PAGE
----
Moving toward Guitar Mastery

Craig Anderton
June 15, 1998

Professor Jim Kelly, one of Berklee's most sought-after guitar instructors, knows that the best way to learn guitar involves a hands-on approach. Kelly grew up playing in garage bands and had taken a few lessons, but mostly listened to and analyzed recordings. Although he says that attending Berklee filled in a lot of gaps, he's never forgotten the value of hands-on learning that taught him about music in the larger sense.

"Many teachers provide good material," Kelly says, "but if their students don't learn how to plug it into a musical context, it won't be very useful. I go for a practical approach—here's the blues, here are changes, and so on. It's almost more of a trade school attitude. If you want to make fine furniture, you need to learn from someone who's done it, not just look at pictures of chairs and tables in a book."

Helping guitarists find their own voice is one of Kelly's main objectives. He doesn't want to teach people to play like him. He finds material that has enough flexibility that students can play it their own way.

To bring out a student's individuality, Kelly knows the key is to "figure out what musical elements really grab the student, and why. Actually, most players 'hybridize' several styles to create something unique. For example, Bill Frisell would not have fit the 'jazz' mold 20 years ago. You can hear that he has country, rock, and pop influences. He created his own voice from those sounds and adapted it to jazz."

Kelly finds the blues to be a common language. "Whether you're playing a straight blues guitar thing or going in more of a Wes [Montgomery] or [John] Coltrane direction, you learn to play something that feels good over a 12-bar blues. Whether you play something simple or complicated, how you approach the playing defines who you are. You'll learn a lot about a person by just listening to how he or she plays over something standard."

I was curious about whether Kelly had observed any common mistakes in attitude that guitarists make. "Practicing is not like lifting weights. Sure, there's a physical element, but students need to relate to sound as quickly as possible. Figuring out solos as opposed to scales means you're learning actual music. Interpreting Bach inventions might seem technical, but there's music in there. You can do exercises for hours, but ultimately, you'll bore yourself, and that's not good."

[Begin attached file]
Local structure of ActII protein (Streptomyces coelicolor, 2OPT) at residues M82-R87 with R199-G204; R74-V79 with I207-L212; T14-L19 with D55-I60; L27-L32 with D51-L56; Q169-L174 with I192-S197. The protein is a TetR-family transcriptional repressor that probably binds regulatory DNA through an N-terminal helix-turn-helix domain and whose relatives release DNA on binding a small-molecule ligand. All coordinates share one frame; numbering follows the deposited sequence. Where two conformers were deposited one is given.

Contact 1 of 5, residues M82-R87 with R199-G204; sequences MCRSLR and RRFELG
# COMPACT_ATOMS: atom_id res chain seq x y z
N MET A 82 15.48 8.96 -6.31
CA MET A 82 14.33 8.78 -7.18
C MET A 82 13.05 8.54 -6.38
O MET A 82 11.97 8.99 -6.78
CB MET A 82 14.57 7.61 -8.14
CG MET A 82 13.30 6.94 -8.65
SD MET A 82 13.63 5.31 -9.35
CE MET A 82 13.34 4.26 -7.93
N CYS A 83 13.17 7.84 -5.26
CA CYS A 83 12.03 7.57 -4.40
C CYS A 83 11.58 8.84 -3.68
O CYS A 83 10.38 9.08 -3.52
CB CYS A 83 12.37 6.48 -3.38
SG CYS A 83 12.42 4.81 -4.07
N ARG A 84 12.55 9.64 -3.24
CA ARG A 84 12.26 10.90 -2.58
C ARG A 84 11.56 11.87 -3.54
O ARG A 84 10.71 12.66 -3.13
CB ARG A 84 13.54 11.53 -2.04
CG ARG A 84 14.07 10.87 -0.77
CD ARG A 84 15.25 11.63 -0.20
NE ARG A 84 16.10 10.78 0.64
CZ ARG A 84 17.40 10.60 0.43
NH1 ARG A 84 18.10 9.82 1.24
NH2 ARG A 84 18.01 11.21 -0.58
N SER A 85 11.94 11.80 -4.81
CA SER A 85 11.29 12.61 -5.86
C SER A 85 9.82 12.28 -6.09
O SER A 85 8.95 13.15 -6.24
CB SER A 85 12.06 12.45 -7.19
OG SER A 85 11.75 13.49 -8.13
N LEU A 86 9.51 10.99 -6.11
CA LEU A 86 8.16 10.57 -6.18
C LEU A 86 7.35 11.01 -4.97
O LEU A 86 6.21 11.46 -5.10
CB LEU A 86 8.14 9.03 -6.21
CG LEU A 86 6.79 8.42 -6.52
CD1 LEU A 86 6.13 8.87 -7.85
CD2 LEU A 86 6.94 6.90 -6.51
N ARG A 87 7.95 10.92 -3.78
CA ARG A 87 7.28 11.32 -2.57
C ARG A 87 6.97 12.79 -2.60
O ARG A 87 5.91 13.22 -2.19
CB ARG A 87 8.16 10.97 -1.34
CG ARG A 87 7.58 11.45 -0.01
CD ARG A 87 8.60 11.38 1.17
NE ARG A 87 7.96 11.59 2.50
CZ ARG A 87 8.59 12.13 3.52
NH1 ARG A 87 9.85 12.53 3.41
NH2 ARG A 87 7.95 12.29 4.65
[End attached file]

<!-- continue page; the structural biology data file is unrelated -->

For Kelly, teaching is all about feedback; it is not a monologue from teacher to student. "I want to know where students are having trouble, what they like and don't like. No one who comes to me is starting at the beginning. They have had other teachers, or they have spent time learning in some way. What I want to find out is what students have going for them, and how to keep them moving forward."

Guitar Workshop is Kelly's new book and CD combination published by Berklee Press. It is based on a collection of music he uses with his students and will allow Kelly's approach to reach a much wider audience. "Over the years, in teaching private lessons and at seminars, people have asked me to put all my songs and exercises together in one place instead of just photocopying them as needed.

"The object was to make sort of a 'seminar in a box.' The CD has band versions of various tunes to analyze the guitar work, as well as play-along versions with no guitar tracks. But the book avoids a 'level-oriented' approach; levels are mixed within the course. There is some stuff that you definitely have to woodshed, but other sections are easier."

True to Kelly's philosophy, the mix of tunes is eclectic—minor blues à la Kenny Burrell, some Latin material, and Mark Knopfler-ish tunes. One song uses an Etta James-type r&b groove; another features a Joe Pass-type chordal solo behind a saxophone solo. The guitar gets to play more of a keyboard/rhythm part behind the solo—like a horn section. Kelly also incorporates rhythm guitar extensively because he feels rhythm playing is just as important as lead playing.

"I saw Hendrix when I was in high school; his rhythm playing on songs like 'Little Wing' was revolutionary. To me, 'Axis: Bold as Love' wasn't just another rock record. It was something completely new. You can hear that his rhythm playing involved much more than power chords."

Part of the motivation for creating this interactive book and CD is to help students pull all the pieces together. "The typical student has learned some things by ear--some from teachers, some from picking apart albums. What's difficult for them isn't so much learning new concepts. A lot of students, particularly self-taught musicians, know more than they realize but don't know how to apply that knowledge.

"On the other side of the coin is someone who knows lots of theory but hasn't spent time applying it to actual music-making and having fun with it. Much of my approach is about keeping things fun--enjoying the process really helps learning."

You can purchase Jim Kelly's Guitar Workshop by calling Music Dispatch at 1-800-637-2852.